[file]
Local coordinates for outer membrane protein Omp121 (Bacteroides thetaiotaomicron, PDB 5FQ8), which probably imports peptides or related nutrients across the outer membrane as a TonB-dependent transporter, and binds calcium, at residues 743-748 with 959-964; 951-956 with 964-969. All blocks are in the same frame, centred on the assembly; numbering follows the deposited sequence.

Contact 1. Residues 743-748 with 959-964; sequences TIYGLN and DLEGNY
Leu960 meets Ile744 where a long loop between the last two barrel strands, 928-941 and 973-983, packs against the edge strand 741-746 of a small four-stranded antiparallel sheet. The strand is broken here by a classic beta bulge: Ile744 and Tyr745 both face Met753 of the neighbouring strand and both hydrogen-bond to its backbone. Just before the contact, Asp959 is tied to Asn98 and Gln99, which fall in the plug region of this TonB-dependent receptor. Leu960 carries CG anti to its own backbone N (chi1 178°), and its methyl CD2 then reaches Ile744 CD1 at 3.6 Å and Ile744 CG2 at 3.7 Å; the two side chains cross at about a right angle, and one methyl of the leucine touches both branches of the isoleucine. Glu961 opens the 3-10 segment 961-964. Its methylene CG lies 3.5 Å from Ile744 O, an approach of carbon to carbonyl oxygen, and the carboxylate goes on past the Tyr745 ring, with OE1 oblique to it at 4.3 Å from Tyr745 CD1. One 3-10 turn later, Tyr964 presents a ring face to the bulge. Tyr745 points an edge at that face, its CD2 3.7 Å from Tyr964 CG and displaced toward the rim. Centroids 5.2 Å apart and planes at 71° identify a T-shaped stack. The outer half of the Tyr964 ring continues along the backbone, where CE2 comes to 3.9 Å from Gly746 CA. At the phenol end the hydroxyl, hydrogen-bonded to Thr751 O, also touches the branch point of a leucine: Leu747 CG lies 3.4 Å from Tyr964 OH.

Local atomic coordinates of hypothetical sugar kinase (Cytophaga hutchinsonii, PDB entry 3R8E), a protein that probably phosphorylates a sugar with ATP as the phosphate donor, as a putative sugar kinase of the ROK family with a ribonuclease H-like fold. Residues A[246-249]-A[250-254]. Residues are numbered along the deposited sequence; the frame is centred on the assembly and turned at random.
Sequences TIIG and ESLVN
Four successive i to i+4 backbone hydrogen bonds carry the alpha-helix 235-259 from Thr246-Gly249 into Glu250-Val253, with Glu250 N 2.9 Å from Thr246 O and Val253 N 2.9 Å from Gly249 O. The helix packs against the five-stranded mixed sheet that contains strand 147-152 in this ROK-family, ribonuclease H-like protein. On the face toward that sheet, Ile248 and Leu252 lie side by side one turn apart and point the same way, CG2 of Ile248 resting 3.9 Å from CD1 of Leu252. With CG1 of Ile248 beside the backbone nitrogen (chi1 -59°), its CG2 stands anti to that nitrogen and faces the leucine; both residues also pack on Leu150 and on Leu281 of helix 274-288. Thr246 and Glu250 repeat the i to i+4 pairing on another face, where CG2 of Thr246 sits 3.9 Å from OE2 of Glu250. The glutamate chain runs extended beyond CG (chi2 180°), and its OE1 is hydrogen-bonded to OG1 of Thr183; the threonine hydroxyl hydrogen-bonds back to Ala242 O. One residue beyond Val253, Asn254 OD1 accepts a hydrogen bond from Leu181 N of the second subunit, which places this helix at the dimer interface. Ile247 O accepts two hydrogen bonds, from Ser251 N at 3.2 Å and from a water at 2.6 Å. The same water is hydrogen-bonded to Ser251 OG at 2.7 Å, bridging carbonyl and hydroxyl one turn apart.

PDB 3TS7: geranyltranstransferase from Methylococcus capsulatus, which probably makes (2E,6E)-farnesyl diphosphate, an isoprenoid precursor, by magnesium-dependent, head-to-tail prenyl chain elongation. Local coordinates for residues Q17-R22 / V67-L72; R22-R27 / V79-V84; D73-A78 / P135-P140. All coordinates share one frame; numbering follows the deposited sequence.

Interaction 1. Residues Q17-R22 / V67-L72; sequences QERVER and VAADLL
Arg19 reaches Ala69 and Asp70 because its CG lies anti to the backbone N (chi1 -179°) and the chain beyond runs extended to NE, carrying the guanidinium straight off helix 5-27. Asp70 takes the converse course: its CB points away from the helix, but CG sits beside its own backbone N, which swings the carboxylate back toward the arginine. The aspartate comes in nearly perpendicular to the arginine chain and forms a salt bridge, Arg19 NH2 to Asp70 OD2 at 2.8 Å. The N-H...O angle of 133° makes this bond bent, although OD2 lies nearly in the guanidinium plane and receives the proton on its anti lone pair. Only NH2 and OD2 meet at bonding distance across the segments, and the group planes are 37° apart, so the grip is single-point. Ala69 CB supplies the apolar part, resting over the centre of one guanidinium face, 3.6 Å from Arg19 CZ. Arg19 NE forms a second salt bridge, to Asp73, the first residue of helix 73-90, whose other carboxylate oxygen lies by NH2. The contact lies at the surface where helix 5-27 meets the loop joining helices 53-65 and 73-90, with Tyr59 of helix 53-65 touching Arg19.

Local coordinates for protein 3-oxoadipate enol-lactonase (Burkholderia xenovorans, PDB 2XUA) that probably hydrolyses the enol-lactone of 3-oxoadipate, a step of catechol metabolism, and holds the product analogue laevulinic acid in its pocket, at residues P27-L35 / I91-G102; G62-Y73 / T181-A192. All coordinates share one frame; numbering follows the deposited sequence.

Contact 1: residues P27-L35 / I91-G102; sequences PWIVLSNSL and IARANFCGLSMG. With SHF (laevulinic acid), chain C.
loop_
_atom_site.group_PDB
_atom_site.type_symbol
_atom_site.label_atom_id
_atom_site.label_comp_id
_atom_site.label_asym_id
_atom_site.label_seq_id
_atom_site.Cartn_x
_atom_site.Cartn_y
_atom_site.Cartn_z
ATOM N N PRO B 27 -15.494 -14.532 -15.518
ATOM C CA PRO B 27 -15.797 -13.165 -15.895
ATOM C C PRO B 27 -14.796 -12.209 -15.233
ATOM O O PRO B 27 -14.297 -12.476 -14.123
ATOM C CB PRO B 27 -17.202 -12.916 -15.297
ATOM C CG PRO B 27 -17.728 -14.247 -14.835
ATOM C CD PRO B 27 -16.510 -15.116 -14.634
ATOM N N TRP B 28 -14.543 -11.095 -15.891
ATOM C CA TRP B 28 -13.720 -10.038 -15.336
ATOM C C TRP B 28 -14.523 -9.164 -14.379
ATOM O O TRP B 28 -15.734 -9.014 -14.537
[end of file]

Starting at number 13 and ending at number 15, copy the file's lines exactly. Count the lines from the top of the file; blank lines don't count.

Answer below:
_atom_site.group_PDB
_atom_site.type_symbol
_atom_site.label_atom_id